January 17, 2017
    Actual rating 3.5—This book was absolutely gorgeous, with a richly imagined world and an epic, bloody, magical journey. However, the writing was clunky at times and a lot of the plot points weren't fleshed out as well as I would have liked. I'll write a full review soon.
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  • Cindy ✩☽ Savage Queen ♔
    February 1, 2017
    I mean this sounds like something I would like...and the cover is lovely. So sure, added to my never-ending list lol
  • Danielle
    June 25, 2017
    4.5/5review to follow
  • Heidi Heilig
    December 27, 2016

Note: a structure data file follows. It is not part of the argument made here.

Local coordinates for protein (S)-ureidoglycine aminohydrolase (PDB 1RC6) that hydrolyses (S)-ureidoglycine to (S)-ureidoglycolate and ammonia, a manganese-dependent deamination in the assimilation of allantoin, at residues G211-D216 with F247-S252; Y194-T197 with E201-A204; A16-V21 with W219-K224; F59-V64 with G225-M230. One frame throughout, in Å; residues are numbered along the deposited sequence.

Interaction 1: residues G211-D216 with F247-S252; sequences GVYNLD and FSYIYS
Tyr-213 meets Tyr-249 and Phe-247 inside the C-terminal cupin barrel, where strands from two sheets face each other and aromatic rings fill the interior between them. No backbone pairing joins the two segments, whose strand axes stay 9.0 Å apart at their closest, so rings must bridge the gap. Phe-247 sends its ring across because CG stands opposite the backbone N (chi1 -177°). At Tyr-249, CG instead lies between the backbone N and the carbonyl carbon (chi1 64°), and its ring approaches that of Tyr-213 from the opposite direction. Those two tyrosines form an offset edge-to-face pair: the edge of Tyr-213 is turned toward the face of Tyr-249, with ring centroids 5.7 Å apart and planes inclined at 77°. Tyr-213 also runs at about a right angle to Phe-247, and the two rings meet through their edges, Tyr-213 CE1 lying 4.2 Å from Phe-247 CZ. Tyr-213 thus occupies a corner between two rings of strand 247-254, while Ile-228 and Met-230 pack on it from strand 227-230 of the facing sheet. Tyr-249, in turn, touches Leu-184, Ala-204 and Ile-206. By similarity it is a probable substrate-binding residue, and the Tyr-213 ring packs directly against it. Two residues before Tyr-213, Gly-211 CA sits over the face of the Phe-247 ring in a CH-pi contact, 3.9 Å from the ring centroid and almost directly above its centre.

A troubled kingdom--an inescapable fate--ancient mythology--that's basically everything I ever wanted in a book.Open LIBRARY OF FATES and be transported to the mythical, magical country of Shalingar, where mystical vetalas, troubled oracles, irreverent goddesses, and megalomaniacal kings battle for control of love, fate, and an addictive substance called chamack. Amrita must unravel the mysteries of her past to save her kingdom, but in doing so, she herself might come unraveled. The twists and t A troubled kingdom--an inescapable fate--ancient mythology--that's basically everything I ever wanted in a book.Open LIBRARY OF FATES and be transported to the mythical, magical country of Shalingar, where mystical vetalas, troubled oracles, irreverent goddesses, and megalomaniacal kings battle for control of love, fate, and an addictive substance called chamack. Amrita must unravel the mysteries of her past to save her kingdom, but in doing so, she herself might come unraveled. The twists and turns of the story are heartbreaking in this gorgeous, sweeping fantasy so rich in myth, you can practically taste it.